A super star cluster (SSC) is a very massive young open cluster that is thought to be the precursor of a globular cluster. These clusters are referred to as "super" due to the fact that they are relatively more luminous and contain more mass than other young star clusters. The SSC, however, does not have to physically be larger than other clusters of lower mass and luminosity. They typically contain a very large number of young, massive stars that ionize a surrounding HII region or a so-called "Ultra dense HII regions (UDHIIs)" in the Milky Way Galaxy as well as in other galaxies (however, SSCs do not always have to be inside an HII region). An SSC's HII region is in turn surrounded by a cocoon of dust. In many cases, the stars and the HII regions will be invisible to observations in certain wavelengths of light, such as the visible spectrum, due to high levels of extinction. As a result, the youngest SSCs are best observed and photographed in radio and infrared. SSCs, such as Westerlund 1 (Wd1), have been found in the Milky Way Galaxy. However, most have been observed in farther regions of the universe. In the galaxy M82 alone, 197 young SSCs have been observed and identified using the Hubble Space Telescope.
Generally, SSCs have been seen to form in the interactions between galaxies and in regions of high amounts of star formation with high enough pressures to satisfy the properties needed for the formation of a star cluster. These regions can include newer galaxies with much new star formation, dwarf starburst galaxies, arms of a spiral galaxy that have a high star formation rate, and in the merging of galaxies. In an Astronomical Journal published in 1996, using pictures taken in the ultraviolet (UV) spectrum by the Hubble Space Telescope of star-forming rings in five different barred galaxies, numerous star clusters were found in clumps within the rings which had high rates of star formation. These clusters were found to have masses of about M☉ to M☉, ages of about 100 Myr, and radii of about 5 pc, and are thought to evolve into globular clusters later in their lifetimes. These properties match those found in SSCs.
The typical characteristics and properties of SSCs:
Given the relatively small size of SSC's compared to their host galaxies, astronomers have had trouble finding them in the past due to the limited resolution of the ground-based and space telescopes at the time. With the introduction of the Hubble Space Telescope (HST) in the 1990s, finding SSC's (as well as other astronomical objects) became much easier thanks to the higher resolution of the HST (angular resolution of ~1/10 arcsecond). This has not only allowed astronomers to see SSC's, but also allowed for them to measure their properties as well as the properties of the individual stars within the SSC. Recently, a massive star, Westerlund 1-26, was discovered in the SSC Westerlund 1 in the Milky Way. The radius of this star is thought to be larger than the radius of Jupiter's orbit around the Sun. Essentially, the HST searches the night sky, specifically nearby galaxies, for star clusters and "dense stellar objects" to see if any have the properties similar to that of a SSC or an object that would, in its lifetime, evolve into a globular cluster.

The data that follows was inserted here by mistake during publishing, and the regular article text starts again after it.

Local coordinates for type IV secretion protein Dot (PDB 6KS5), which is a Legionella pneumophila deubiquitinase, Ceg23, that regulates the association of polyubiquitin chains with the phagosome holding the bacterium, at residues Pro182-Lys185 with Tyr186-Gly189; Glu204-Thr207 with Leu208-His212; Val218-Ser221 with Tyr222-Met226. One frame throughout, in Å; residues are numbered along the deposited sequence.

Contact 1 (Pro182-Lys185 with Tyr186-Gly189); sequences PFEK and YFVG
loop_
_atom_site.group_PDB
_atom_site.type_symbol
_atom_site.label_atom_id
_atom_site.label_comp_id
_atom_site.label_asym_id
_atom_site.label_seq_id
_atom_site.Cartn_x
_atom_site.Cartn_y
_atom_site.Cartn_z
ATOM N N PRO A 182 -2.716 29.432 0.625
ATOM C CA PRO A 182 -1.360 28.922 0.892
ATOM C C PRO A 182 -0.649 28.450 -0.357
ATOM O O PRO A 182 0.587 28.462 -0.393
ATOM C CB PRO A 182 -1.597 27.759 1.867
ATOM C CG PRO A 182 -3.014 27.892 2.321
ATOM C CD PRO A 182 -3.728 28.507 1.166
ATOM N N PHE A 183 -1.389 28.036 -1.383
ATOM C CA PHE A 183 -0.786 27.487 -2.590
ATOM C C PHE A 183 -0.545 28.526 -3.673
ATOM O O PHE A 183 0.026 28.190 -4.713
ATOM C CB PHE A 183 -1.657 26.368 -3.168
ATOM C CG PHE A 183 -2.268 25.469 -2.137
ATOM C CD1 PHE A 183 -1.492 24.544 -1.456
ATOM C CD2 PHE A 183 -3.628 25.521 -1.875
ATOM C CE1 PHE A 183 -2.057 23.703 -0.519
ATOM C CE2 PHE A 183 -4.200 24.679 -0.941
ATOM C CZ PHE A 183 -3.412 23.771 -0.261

|Comments||Refs / Notes||Pictures|
|Westerlund 1 (Wd1)||Milky Way Galaxy||First SSC discovered in the Milky Way Galaxy. This SSC was discovered by Bengt Westerlund in 1961.|||
|NGC 3603||Milky Way Galaxy||Candidate for SSC|||
|NGC 2070||Large Magellanic Cloud (LMC)||Candidate for SSC|
|R136||Large Magellanic Cloud (LMC)||The prototype SSC, inside NGC 2070|||
|NGC 346||Small Magellanic Cloud (SMC)||May be a SSC|||
|NGC 1569 A1 and A2 (NGC 1569 A)||NGC 1569||Clusters A1 and A2 formed SSC A|||
|NGC 1569 B||NGC 1569||It contains older population of red giants and red supergiants|||
|NGC 5253's central SSC||NGC 5253||It is very dusty|
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